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“Ophelia” by John Everett Millais

John Everett Millais - Ophelia

“Ophelia” by John Everett Millais

“Ophelia” by John Everett Millais depicts Ophelia, a character in William Shakespeare’s play Hamlet. This scene is described in a speech by Queen Gertrude. Ophelia is singing while floating in a river before she drowns.

This Pre-Raphaelite work was not highly regarded when first exhibited at the Royal Academy. However, it has since come to be hugely admired, popular, and influential for its beauty and its detailed and accurate depiction.

The episode depicted in this painting is not portrayed on a theatre stage but is described in the play. Ophelia’s death has been praised as one of the most poetically written death scenes in literature.

Ophelia has fallen into the river from a tree overhanging it while gathering flowers. She lies in the water singing songs, as if unaware of her danger. The trapped air in her clothes allowed her to stay afloat temporarily but eventually led to her death.

“incapable of her own distress.
Her clothes spread wide,
And, mermaid-like, awhile they bore her up.
Her garments, heavy with their drink,
Pull’d the poor wretch from her melodious lay down to muddy death.”

Ophelia’s pose with her open arms and upwards gaze resembles the traditional portrayals of saints or martyrs but has also been interpreted as erotic.

Ophelia is a young noblewoman of Denmark and a potential wife of Prince Hamlet, and she is one of only two female characters in the play. 

Ophelia has been a frequent subject in artwork, often in a Romantic or Classical style. This painting has been widely referenced and imitated in art, film, and photography. In Laurence Olivier’s Hamlet, this scene formed the basis for the portrayal of Ophelia’s death.

The artist, Sir John Everett Millais, was a Victorian-era English painter who was one of the founders of the Pre-Raphaelite Brotherhood.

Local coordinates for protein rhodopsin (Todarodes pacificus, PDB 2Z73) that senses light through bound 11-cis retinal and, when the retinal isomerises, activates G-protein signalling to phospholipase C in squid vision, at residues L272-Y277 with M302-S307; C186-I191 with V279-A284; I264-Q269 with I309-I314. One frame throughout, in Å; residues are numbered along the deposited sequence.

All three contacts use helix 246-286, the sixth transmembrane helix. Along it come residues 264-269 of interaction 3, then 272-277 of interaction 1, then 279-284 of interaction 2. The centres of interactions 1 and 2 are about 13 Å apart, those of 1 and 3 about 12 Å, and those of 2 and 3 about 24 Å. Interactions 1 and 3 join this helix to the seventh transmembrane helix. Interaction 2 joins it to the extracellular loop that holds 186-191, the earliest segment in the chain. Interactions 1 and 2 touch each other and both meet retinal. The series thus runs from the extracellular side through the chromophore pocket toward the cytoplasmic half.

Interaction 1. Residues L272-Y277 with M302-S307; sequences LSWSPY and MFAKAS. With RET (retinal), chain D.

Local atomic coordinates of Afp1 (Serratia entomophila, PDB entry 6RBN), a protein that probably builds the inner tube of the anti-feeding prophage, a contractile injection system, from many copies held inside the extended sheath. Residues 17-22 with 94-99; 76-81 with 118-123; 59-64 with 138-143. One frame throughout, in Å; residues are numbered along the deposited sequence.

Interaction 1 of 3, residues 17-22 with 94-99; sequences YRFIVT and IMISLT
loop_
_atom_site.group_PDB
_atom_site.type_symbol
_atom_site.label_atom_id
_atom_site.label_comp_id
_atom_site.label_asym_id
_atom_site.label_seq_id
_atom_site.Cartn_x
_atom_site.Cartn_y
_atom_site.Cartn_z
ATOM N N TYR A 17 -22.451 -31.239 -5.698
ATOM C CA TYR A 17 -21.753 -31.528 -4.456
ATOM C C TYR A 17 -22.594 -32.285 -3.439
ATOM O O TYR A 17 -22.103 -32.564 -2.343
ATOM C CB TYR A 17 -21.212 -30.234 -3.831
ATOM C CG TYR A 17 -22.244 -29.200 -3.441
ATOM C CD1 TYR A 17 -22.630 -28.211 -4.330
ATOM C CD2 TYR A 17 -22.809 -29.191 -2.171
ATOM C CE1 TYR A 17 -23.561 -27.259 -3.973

The Pre-Raphaelite Brotherhood was founded at his home in London. Millais became a famous exponent of the style with this painting.  

By the mid-1850s, Millais was moving away from the Pre-Raphaelite style and developing a new form of realism in his art.


Ophelia is a character in William Shakespeare’s drama Hamlet. She is a young, beautiful noblewoman of Denmark with whom Hamlet has fallen in love.

Ophelia, in her innocence, is manipulated by her father and her brother to spy on Hamlet, who she loves. As she lapses into torment, she remains maidenly, singing songs about flowers and finally drowning in the river amid the flower garlands she had gathered.

At Ophelia’s funeral, Hamlet’s mother sprinkles flowers on Ophelia’s grave. She declared that she wished that Ophelia could have been Hamlet’s wife.

Ophelia’s brother then jumps into Ophelia’s grave in remorse for his actions. He asks for the burial to wait until he has held her in his arms one last time and proclaims how much he loved her.

Hamlet then challenges her brother and claims that he loved Ophelia more than “forty thousand” brothers could.


The Pre-Raphaelites was a group of English painters, poets, and art critics, founded in 1848.

The group intended to reform art by rejecting what it considered the mechanistic approach first adopted by the artists who succeeded Raphael and Michelangelo, hence the name “Pre-Raphaelite.”

The Pre-Raphaelite Brotherhood sought a return to the abundant detail, intense colors, and complex compositions of Pre-Raphaelite Italian art.

The Pre-Raphaelites focused on painting subjects from modern life, and literature often used historical costumes for accuracy.

They painted directly from nature itself, as accurately as possible, and with intense attention to detail.

The Pre-Raphaelites defined themselves as a reform movement, created a distinct name for their art, and published a periodical to promote their ideas.

A later, medieval influence extended the movement’s power into the twentieth century with artists such as John William Waterhouse.


  • Title:              Ophelia
  • Artist:            John Everett Millais
  • Medium:       Oil on canvas
  • Date:             1851
  • Style:             Pre-Raphaelite Art
  • Dimensions:  Height: 76.2 cm (30 in). Width: 111.8 cm (44 in).
  • Museum:       Tate Britain

John Everett Millais

Millais’ Ophelia

John Everett Millais – Ophelia painting analysis

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“Art is not a study of positive reality. It is the seeking for ideal truth.”
– John Ruskin


Photo Credit: John Everett Millais [Public domain], via Wikimedia Commons

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